Designer Focus: LAIMA JURCA
Was there a particular moment that made you decide you wanted to work in fashion?
I was lucky to get to know the fashion through the prism of art. I fell in love with fashion when I was in primary school—so it's safe to say I've been passionate about the art form for quite some time. In my hometown we had fashion design classes where the attitude and the atmosphere were very artistic. I suppose that was the time when I realized that my passion could be part of my future, so I continued to plan my path in the art of fashion with love, dignity, and joy!
After moving to Riga from the countryside, it was a bit hard for me to settle down and get confident in my craft. But I had the drive—I wanted to study fashion at the Art Academy of Latvia; I did not get into the school at first, so I had a tough year of improving my skills for entrance examinations, but I did not pass the second time either. At that time I was feeling desperate and miserable, but I did not want to give up my dreams, so I had a backup plan: I entered the university, which was more technical and was all about clothing materials science. After one year I had more confidence that I want to study art. So, I decided to try once more. And there I was—one of eight new fashion students at the Art Academy of Latvia. I was really happy and I felt like I was finally in the right place! So, I dedicated myself and studied very seriously and worked really hard on my fashion projects, appreciated every lecture, and listened to the professor's comments.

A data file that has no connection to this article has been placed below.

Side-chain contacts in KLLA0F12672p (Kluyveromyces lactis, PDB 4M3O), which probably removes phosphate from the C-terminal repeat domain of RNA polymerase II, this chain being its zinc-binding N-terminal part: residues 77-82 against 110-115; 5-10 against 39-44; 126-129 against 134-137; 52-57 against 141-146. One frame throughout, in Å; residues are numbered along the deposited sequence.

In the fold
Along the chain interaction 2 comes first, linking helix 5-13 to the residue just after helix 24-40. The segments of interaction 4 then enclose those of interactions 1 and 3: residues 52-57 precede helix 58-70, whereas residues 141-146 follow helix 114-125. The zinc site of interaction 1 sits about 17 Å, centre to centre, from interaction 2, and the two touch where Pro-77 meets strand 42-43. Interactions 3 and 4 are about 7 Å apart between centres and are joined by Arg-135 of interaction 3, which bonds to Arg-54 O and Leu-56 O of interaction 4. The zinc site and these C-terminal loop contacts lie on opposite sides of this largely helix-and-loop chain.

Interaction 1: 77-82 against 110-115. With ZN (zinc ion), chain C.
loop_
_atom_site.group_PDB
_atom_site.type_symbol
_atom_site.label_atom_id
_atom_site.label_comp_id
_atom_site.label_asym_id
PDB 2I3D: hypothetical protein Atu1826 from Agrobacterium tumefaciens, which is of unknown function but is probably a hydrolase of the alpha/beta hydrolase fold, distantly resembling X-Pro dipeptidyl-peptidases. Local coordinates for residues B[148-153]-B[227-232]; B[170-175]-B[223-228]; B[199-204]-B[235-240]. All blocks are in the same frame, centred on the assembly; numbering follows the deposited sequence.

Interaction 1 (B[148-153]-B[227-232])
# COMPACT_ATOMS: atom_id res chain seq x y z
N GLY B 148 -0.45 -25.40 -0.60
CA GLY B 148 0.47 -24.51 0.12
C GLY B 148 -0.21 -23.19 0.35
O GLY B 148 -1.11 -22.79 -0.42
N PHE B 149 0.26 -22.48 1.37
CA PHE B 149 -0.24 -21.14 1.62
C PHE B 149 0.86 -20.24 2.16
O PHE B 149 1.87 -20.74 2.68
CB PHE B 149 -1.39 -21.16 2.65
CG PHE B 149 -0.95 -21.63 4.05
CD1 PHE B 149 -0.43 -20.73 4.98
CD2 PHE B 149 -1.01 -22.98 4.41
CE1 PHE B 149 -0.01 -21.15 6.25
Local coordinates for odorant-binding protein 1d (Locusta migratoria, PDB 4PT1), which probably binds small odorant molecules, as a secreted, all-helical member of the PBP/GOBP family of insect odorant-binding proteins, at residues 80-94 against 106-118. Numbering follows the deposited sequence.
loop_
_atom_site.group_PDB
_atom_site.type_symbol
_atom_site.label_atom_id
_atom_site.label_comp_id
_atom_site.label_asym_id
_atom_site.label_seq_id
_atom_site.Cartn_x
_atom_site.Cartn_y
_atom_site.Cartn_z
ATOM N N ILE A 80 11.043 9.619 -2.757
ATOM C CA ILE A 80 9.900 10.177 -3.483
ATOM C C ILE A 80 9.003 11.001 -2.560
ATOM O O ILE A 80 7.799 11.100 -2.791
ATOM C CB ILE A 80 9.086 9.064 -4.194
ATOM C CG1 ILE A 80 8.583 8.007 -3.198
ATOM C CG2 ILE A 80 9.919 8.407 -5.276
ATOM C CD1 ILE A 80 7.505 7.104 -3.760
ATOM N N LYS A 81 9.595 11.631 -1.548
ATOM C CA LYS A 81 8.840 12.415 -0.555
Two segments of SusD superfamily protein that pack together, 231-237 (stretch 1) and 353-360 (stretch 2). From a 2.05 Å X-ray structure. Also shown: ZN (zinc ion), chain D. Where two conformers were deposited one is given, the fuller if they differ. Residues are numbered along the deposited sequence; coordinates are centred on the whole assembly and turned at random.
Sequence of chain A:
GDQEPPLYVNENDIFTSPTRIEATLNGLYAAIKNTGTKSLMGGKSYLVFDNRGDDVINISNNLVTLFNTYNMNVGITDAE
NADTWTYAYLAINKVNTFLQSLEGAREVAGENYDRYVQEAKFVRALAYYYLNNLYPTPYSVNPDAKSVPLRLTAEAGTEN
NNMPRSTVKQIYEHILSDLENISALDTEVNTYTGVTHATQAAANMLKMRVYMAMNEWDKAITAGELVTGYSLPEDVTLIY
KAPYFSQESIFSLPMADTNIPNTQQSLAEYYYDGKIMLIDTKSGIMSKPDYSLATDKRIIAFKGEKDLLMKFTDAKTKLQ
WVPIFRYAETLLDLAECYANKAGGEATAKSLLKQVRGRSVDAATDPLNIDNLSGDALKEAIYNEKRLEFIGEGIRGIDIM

In your opinion, what’s the problem with fashion today?
Of course the biggest problem today is the fast fashion industry, which is harming our planet and people across the world. It also promotes fashion design as a very easy and irresponsible profession for anyone who suddenly wants to build a fashion brand, without any knowledge or background.
I think It's important to go through the particular route; study, develop your taste, and get the sense of how your work will make the world better.
Fast fashion is the opposite of sustainable, artistic and "intelligent" fashion, so this fast fashion culture narrows down society's perception. I would love to encourage people to think and explore before buying particular stuff. Every piece has some story behind it, but, unfortunately, not all of these stories are good.
I am so emotional about this because I have had a bad experience. There was a situation when two young ladies, who had the idea of building a fashion brand, came to me and offered to work as designers. For me, it turned out like a nightmare, because everything they actually wanted was to copy some other designer's work from random pictures and, at the same time, denied my original ideas. So, of course, the collaboration failed and we split up. It’s just my own story, but I am sure that in the world there are many of that kind featuring self-proclaimed “designers."
Has your relationship with clothing changed as you delve into the fashion world?